It is into the future we go, to-morrow is the eventful thing for us H. G. Wells, The Discovery of the Future (1913, 19)
In his 1902 lecture to the Royal Institution, The Discovery of the Future, H. G. Wells argued that the future was knowable. There were, he said, two types of mind: one, common to the majority, which scarcely thinks of the future at all and one which thinks constantly of things to come. For the former ‘life is simply to reap the consequences of the past’ but for the latter ‘life is to prepare for the future’ (Wells, 1913, 6). It is not surprising, he believed, that most people look to the past in all its familiarity and relative certainty rather than face the future and wander ‘like a lost child in the blankness of things to come’ (Wells, 1913, 21). For Wells, however, while our individual fates might not be clear, an inductive knowledge of human destiny is possible and we should ‘aspire to, and discover and use’ (Wells, 1913, 40) an understanding of our shared future.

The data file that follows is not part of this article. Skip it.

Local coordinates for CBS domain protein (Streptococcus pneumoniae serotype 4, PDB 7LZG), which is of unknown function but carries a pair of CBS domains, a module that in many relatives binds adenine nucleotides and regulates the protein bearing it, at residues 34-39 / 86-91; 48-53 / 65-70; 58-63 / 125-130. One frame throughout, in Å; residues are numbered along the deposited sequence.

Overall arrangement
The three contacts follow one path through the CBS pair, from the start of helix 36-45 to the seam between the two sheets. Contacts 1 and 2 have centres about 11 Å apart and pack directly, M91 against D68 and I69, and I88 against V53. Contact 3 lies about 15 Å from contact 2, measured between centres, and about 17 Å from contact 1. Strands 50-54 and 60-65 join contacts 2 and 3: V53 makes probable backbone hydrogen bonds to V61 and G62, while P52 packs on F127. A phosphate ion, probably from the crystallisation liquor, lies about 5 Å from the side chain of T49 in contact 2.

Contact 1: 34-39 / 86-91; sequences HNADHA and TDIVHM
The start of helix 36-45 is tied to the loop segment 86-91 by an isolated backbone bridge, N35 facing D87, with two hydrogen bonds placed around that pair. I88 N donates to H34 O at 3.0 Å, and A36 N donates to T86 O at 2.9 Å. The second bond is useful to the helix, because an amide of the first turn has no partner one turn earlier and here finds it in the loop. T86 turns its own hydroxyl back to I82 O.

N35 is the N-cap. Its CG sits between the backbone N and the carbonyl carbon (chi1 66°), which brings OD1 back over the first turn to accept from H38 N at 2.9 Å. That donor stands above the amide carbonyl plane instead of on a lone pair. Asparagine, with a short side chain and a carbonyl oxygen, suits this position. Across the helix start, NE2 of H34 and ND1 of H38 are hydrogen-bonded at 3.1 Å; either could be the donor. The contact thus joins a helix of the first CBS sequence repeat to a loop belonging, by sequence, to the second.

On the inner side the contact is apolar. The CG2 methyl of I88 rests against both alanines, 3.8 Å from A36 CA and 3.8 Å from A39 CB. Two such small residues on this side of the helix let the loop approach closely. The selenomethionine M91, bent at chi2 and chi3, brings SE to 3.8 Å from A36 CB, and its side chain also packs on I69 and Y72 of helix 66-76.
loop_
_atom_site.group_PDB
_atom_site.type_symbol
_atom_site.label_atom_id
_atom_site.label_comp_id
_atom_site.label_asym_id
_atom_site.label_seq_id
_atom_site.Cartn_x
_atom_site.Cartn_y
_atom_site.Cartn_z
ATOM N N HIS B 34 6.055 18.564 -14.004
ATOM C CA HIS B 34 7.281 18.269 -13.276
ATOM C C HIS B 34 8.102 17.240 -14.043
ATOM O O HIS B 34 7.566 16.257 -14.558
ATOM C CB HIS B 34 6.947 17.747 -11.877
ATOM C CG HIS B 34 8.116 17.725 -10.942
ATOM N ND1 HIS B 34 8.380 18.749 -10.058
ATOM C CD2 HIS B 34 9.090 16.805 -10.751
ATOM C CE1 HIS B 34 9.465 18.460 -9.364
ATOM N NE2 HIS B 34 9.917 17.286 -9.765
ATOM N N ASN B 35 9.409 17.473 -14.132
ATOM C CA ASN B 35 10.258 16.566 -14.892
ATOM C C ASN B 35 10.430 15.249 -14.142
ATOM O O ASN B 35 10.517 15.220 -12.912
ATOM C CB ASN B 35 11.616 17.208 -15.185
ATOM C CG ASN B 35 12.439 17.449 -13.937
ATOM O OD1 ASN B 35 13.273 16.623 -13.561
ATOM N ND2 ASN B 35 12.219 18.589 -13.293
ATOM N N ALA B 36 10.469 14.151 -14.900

Thirty years ago, Hugh A. Taylor, in his article ‘Transformation in the Archives: Technological Adjustment or Paradigm Shift?’, echoed this viewpoint (Taylor, 1987). Quoting Raimundo Panikkar (‘knowledge is fundamentally the possibility of prevision, of foreseeing the future and thus also of mastering it’), he argued that we should be ‘initiating causes to produce certain calculated effects’ (Taylor, 1987, 13). Taylor was writing about the impact of the new information society, automation and technology on the archive profession. In some ways his world already seems very different to our own; his statement that ‘fifty to 60 per cent of office workers are expected to have microcomputers by the mid-1990s’ (Taylor, 1987, 21) reminds us how swift technological change has been. The issues he raises are very familiar though: the impact of different media on culture and society, the preservation of digital records, appraisal, distributed and decentralised systems, the role of experts, new ways of searching for information, and mediated and unmediated access.